Discovering that there was such a thing as carb-free noodles opened my eyes to a world of awesome noodly goodness for diabetics. One of my favorite Korean dishes, chapchae (or japchae) involves yam noodles that are delicious, but total poison to a diabetic due to their high-carb, low-fiber content. However, just a couple aisles over in my Korean supermart are carb-free shirataki noodles, made from a tuber that is very similar to yams. Shirataki are more delicate than kelp noodles, but have a wonderful, soft mouthfeel. I love eating shirataki noodles in miso soup, or topped with my favorite peanut sauce at room temperature.
Slightly higher in calories (20 calories per serving) are tofu shirataki noodles, which cost less than $2 per pack at my Korean market, and are made with tofu and yam flour. Tofu shirataki noodles also come in a variety of shapes, so you can still have fettuccine with (almost) no carbs if that's what you're craving. I find that tofu shirataki noodles do well with the kinds of toppings you might traditionally associate with Italian cooking: pesto, marinara, Alfredo. They're not going to replace actual wheat pasta anytime soon, in the same way that a veggie burger doesn't really approximate the experience of a freshly grilled Angus burger - but if gluten (or carbs) are on your no-no list, I do recommend giving these a try.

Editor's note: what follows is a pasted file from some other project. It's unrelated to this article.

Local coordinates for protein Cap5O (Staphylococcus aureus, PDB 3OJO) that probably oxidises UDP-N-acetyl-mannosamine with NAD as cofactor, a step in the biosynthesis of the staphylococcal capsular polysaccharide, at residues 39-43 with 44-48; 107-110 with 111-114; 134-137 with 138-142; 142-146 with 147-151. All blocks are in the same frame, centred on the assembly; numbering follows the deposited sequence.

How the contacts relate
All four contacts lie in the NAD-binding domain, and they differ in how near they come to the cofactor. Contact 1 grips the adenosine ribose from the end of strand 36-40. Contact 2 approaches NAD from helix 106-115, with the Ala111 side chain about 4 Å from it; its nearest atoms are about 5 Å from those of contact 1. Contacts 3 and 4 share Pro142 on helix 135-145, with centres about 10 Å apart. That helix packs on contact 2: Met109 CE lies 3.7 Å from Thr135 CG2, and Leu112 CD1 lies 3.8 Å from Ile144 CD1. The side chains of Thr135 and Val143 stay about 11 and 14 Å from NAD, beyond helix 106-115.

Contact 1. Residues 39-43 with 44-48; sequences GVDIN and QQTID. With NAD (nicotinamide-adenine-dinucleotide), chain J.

Sea Tangle has an archive of kelp noodles recipes, but you can really treat any of these noodles the way you would any other kind of noodle. In fact, Seattle ramen restaurants offer shirataki noodles as a substitute for their ramen. Hey, nothing will match the awesomeness of fresh ramen noodles, but a diabetic's gotta eat, you know?
If you've never tried any of these low-carb options, I hightly recommend giving them a spin. If you HAVE tried them and have some recipes to share, please feel free to post or link to them in the comments!
I have received no money, free samples, or payment of any kind to write this article.
** Several people who demand "accuracy" in their writing have pointed out that the Atkins Diet does not "entirely" eliminate carbohydrates from the diet, it just cuts them back to between 2-7 grams per serving.